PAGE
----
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Illustration: Eniola Odetunde/Axios

The Trump administration is using private data to monitor immigration and the border, thanks to a massive database of cellphone records it purchased from private vendors.

Why it matters: Experts are concerned about the scale and use of the data, even if it appears to be on firm legal footing, the Wall Street Journal reports.

  • "This is a classic situation where creeping commercial surveillance in the private sector is now bleeding directly over into government," said Alan Butler, general counsel of the Electronic Privacy Information Center, to the Journal.

Between the lines: The government is quickly putting this data to use alongside its own increased collection.

  • ICE "has used the data to help identify immigrants who were later arrested."
  • The border patrol "uses the information to look for cellphone activity in unusual places, such as remote stretches of desert that straddle the Mexican border."
  • The government is collecting some migrants’ DNA at the border and fingerprinting teenagers.
  • “These are the kinds of tools that will help ICE become more surgical over time, I just don’t trust that under this administration it will be used appropriately,” former acting ICE director John Sandweg told Axios' Stef Kight.

The big picture: In the U.S., the government seems to be leaning ever more into its ability to weaponize big data, reports Axios tech editor Kyle Daly.

  • This is part of an ongoing trend where the U.S. government simultaneously tries to rein in how major tech companies use personal data while government agencies seek to harness those troves of data, per Axios' Sara Fischer and Scott Rosenberg.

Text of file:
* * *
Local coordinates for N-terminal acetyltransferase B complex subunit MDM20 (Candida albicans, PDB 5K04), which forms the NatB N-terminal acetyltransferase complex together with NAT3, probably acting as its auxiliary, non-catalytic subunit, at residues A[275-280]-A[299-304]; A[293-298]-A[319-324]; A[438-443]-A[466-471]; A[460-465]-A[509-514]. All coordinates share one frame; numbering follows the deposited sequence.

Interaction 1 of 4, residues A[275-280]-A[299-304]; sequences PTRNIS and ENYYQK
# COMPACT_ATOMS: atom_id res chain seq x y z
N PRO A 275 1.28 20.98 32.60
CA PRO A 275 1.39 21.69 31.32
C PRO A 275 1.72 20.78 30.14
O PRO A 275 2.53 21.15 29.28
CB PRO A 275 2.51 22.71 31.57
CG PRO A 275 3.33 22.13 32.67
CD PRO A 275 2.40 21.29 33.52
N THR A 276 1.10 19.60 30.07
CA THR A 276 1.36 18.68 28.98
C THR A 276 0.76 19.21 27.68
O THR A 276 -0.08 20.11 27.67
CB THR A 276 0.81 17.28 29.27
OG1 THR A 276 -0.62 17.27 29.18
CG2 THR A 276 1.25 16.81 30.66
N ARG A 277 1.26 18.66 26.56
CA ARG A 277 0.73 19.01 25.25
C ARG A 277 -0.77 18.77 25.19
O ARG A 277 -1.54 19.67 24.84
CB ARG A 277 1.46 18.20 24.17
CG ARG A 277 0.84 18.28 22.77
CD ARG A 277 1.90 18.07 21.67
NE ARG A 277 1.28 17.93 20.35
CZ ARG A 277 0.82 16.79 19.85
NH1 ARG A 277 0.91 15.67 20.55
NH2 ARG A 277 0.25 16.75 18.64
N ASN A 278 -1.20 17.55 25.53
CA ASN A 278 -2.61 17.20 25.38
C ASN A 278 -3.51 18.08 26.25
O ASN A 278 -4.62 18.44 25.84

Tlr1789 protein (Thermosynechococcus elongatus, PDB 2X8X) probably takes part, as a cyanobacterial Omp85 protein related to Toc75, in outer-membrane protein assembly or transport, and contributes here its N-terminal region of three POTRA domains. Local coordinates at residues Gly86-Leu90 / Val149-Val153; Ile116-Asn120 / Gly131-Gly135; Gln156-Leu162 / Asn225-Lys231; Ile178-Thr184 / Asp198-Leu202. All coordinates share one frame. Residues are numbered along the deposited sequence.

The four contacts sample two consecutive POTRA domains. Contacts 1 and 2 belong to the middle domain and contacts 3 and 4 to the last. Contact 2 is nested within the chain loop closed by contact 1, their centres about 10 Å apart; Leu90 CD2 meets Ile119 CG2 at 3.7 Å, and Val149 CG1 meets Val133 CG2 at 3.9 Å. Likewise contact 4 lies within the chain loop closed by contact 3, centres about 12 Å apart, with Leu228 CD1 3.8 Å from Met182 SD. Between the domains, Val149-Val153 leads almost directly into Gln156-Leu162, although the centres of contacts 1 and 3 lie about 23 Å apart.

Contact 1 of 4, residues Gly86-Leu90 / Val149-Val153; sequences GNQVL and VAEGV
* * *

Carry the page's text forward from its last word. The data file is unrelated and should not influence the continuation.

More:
• China and other authoritarian countries already use vast troves of data on their own citizens to stifle dissent and political opposition.

The bottom line: This adds to concerns about the tech industry's model of amassing hoards of data and assuring people it is fine because it gets anonymized.

Go deeper: Government wants access to personal data while it pushes privacy

Go deeper

6 hours ago - World

Top general: U.S. losing time to deter China

Stanley McChrystal. Photo: Alex Wong/Getty Images

Stanley McChrystal, a top retired general and Biden adviser, tells Axios that "China's military capacity has risen much faster than people appreciate," and the U.S. is running out of time to counterbalance that in Asia and prevent a scenario such as it seizing Taiwan.

Why it matters: McChrystal, the former commander of U.S. and NATO forces in Afghanistan, recently briefed the president-elect as part of his cabinet of diplomatic and national security advisers. President-elect Joe Biden is considering which Trump- or Obama-era approaches to keep or discard, and what new strategies to pursue.

Progressives shift focus from Biden's Cabinet to his policy agenda

Joe Biden giving remarks in Wilmington, Del., last month. Photo: Roberto Schmidt/AFP via Getty Images

Some progressives tell Axios they believe the window for influencing President-elect Joe Biden’s Cabinet selections has closed, and they’re shifting focus to policy — hoping to shape Biden's agenda even before he’s sworn in.

Why it matters: The left wing of the party often draws attention for its protests, petitions and tweets, but this deliberate move reflects a determination to move beyond some fights they won't win to engage with Biden strategically, and over the long term.

Dave Lawler, author of World
8 hours ago - World

Venezuela's predictable elections herald an uncertain future

The watchful eyes of Hugo Chávez on an election poster in Caracas. Photo: Cristian Hernandez/AFP via Getty

Venezuelans will go to the polls on Sunday, Nicolás Maduro will complete his takeover of the last opposition-held body, and much of the world will refuse to recognize the results.

The big picture: The U.S. and dozens of other countries have backed an opposition boycott of the National Assembly elections on the grounds that — given Maduro's tactics (like tying jobs and welfare benefits to voting), track record, and control of the National Electoral Council — they will be neither free nor fair.

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